“Manners are a sensitive awareness of the feelings of others. If you have that awareness, you have good manners, no matter which fork you use. Emily Post, 1922
Does etiquette exist? The idea seems as quaint as the calling card. And yet, we all face situations where we wonder, “What’s the right thing to do?” Or put another way, we find ourselves in situations where we are uncomfortable and wonder, “Am I being weirdly sensitive? Behind the times?” I count myself in the latter category when I am at the dinner table with a texter. Or an e-mail checker.
I agree with Emily Post’s definition of manners. To be civilized is to be sensitive to others. One person does not make a conversation or a party.
As a host or a guest at a party, what are the rules? Opening up your home to guests, your mission is to provide a welcoming atmosphere. A guest’s task is to enjoy themselves and show appreciation for the host’s efforts and generosity.
In concrete terms? Here are some basic tips for parties.
Invite your guests by telephone, e-mail, a written invitation, or a shout over the back fence. Give them a little time to respond. People rarely respond instantly and unfortunately, many never respond. So be prepared to follow up your invitation with a phone call to confirm. Don’t be embarrassed to do this.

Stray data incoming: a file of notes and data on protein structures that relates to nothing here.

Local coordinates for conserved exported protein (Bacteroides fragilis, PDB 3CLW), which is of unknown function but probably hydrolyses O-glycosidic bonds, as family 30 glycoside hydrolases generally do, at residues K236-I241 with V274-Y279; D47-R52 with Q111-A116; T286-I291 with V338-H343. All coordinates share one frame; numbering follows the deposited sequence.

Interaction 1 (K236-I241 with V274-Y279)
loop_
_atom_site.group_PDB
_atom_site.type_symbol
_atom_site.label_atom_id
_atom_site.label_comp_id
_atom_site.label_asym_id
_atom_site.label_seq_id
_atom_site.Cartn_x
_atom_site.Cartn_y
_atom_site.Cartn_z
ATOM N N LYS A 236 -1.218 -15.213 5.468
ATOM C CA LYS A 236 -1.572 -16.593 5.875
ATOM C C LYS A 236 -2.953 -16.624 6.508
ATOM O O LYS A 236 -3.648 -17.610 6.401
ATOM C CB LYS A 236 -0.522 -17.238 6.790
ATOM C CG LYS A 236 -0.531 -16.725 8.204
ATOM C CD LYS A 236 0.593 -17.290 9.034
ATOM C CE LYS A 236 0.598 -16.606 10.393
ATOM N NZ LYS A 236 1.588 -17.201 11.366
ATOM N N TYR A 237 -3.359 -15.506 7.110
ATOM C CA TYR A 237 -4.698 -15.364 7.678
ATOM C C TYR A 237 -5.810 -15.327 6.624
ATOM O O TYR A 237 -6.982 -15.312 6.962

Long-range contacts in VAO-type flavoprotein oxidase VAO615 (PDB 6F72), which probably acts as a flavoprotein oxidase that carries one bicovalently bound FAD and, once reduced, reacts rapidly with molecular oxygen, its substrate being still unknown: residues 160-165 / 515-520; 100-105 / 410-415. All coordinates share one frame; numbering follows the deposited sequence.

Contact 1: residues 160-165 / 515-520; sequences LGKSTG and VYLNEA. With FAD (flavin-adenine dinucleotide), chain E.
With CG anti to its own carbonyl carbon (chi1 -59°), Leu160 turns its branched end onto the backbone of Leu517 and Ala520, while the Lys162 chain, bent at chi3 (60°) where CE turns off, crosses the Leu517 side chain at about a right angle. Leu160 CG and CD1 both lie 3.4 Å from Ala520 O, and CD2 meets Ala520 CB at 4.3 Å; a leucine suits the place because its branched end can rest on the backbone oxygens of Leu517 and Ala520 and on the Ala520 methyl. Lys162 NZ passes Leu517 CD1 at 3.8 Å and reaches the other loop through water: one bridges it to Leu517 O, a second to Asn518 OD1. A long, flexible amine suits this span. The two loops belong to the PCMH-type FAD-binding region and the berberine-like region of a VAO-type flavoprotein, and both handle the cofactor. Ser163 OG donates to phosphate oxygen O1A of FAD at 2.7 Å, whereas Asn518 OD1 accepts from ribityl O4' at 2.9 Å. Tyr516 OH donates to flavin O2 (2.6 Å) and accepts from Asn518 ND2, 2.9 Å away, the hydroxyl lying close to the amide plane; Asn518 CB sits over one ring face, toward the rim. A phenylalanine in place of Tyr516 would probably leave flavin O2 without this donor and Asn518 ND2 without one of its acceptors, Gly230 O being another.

Guests! Don’t assume your host will somehow know you’re coming. Be courteous and direct: say yes or no as soon as you can reasonably do so. Also, unless your host is a very good friend or your mother, don’t ask if you can bring your kids or your dog. If they are to be included, your host will make that clear.
Naturally, there are exceptions. If you have houseguests, for example, ask your host if it’s okay to bring them – and if it’s a big party, the answer is sure to be yes. As a host, you may not plan on having kids at your cocktail party but if you’d like to include the parents of a new baby, it is considerate to ask them to bring the baby because they may not be able to come otherwise.
Greet your guests. If it’s a large gathering, let them know what to expect. For example, you might say, “Put your coats in the bedroom. The bar is in the living room. Help yourself, please!” Try to introduce each guest to at least one person or tell them if someone they know is already at the party.
As a guest at a large party, try not to monopolize your host who is trying to welcome everyone. It’s especially nice for a host to see guests talking and introducing themselves to new acquaintances.
What about a ‘hostess gift’? Not necessary. An act of generosity is admirable but bring a gift if you want to, not because it’s expected.